Mark Zuckerberg
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Mark Zuckerberg, co-founder of the social media giant Facebook, has been incredibly vocal about his atheist beliefs, until now.

Zuckerberg revealed that he had a change of heart after he wished everyone on Dec. 25 a “Merry Christmas and Happy Hanukkah” from “Priscilla, Max, Beast and me,” referring to his wife, daughter and dog. When a commenter asked him, “Aren’t you an atheist?” he responded: “No. I was raised Jewish and then I went through a period where I questioned things, but now I believe religion is very important.”

While he didn’t provide details about any specific faith or religion, the greeting on Facebook surrounded the Christian holiday of Christmas. Zuckerberg also replied to several of his commenters with well wishes and funny religion-themed images.

As stated in the Facebook post, Zuckerberg was raised in a Jewish household as a child and even had a bar mitzvah when he was 13. Ultimately he changed to atheism. After a long period of thinking, he came to the conclusion that religion has a lot to provide; including love, support and strength.

"After a long period of thinking, he came to the conclusion that religion has a lot to provide..."

He and wife Priscilla Chan met with Pope Francis at the Vatican last summer and discussed how to bring communication technology to the world’s poor. Zuckerberg said at the time that he was impressed with the pope’s compassion.

“We told him how much we admire his message of mercy and tenderness, and how he’s found new ways to communicate with people of every faith around the world,” Zuckerberg posted. “It was a meeting we’ll never forget. You can feel his warmth and kindness, and how deeply he cares about helping people.”

Zuckerberg and his wife have been advocates of giving back to the community and announced that they would be giving away the majority of their wealth over the course of their lives to “advancing human potential and promoting equality.” The couple has always stayed humble about their philanthropic efforts, which would go hand in hand with faith.

Zuckerberg has also cultivated an interest in Buddhism, which his wife practices.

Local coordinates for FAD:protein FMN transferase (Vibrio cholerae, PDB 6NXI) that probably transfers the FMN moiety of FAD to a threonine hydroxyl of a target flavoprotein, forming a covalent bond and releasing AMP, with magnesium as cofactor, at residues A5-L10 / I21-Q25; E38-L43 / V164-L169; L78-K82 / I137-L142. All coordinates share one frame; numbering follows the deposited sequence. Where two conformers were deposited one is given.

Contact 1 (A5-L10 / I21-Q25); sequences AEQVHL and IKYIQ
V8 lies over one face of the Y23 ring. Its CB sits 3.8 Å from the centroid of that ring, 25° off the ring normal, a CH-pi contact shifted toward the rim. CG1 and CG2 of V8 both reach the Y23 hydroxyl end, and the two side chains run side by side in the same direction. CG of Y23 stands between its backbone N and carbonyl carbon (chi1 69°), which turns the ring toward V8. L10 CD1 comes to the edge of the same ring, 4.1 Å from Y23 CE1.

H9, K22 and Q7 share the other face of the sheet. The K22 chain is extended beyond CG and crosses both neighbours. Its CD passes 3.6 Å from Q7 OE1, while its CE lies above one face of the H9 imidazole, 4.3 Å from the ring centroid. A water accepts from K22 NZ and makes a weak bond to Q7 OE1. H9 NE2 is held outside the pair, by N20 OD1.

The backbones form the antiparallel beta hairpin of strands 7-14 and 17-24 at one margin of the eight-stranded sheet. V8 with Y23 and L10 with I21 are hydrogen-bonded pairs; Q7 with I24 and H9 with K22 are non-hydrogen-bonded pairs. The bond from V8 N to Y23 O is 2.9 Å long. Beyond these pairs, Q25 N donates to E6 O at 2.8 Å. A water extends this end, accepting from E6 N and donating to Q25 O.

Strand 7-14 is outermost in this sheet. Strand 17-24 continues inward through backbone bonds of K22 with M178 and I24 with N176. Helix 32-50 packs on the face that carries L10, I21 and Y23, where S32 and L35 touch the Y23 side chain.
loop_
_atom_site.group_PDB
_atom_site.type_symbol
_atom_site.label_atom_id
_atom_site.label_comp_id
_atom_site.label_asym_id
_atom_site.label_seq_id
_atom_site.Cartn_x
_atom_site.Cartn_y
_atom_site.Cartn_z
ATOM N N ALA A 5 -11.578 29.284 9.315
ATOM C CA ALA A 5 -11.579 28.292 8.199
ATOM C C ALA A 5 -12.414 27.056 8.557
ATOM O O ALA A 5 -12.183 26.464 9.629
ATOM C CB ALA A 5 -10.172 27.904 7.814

During a 2015 trip to China, Zuckerberg visited the Wild Goose Pagoda in Xi’an and “offered a prayer for peace and health for the world and for my family,” Zuckerberg posted at the time, including a photo of himself kneeling in front of the Buddhist landmark.

He added: “Priscilla is Buddhist and asked me to offer a prayer from her as well. Buddhism is an amazing religion and philosophy, and I have been learning more about it over time. I hope to continue understanding the faith more deeply.”

Surprisingly, there have been many studies on how Buddhism benefits large companies. In today’s fast-paced economy, stress is endemic, especially in knowledge-based industries. Overstress causes workplace absence, drains productivity, and increases health-care costs. In most organizations success relies on the very things that unhappiness and stress erode: collaboration, creativity, focus and cognitive flexibility. Facebook’s shareholders should be quite excited about the possibility of Zuckerberg’s change.

If indeed Zuckerberg now believes in a specific religion, it would be bucking a recent trend, as the percentage of Americans who are religiously unaffiliated — describing themselves as atheist, agnostic or "nothing in particular" — has jumped more than 6 percentage points, from 16.1 percent in 2007 to 22.8 in 2014, according to a Pew Research Center survey.

The trend has been a growing concern for many in the Christian community. A lack of religious affiliation has profound effects on how people think about death, how they teach their kids, and even how they vote. There have long been predictions that religion would fade from relevancy as the world modernizes, but all the recent surveys are finding that it’s happening more quickly than originally anticipated.

Now that Zuckerberg has come out publically about his change of heart when considering religion, others are hoping he will be a positive example for others who are also on the fence. Zuckerberg’s media platform, Facebook, is mainly used by the millennial generation who are the least likely to be dedicated religiously and it is believed that his statement will make an impact on the community. Since 2010, TIME magazine has named Zuckerberg among the 100 most influential people in the world as a part of its Person of the Year distinction.

For 2017, Mark has named it the “year of travel” and is going to spend time exploring. He says the larger purpose is that "we could all benefit from listening and learning about how more people are living, working, and thinking about the future."

We also anticipate that Mark will be taking the time to observe others religion, faith and dedication to God.

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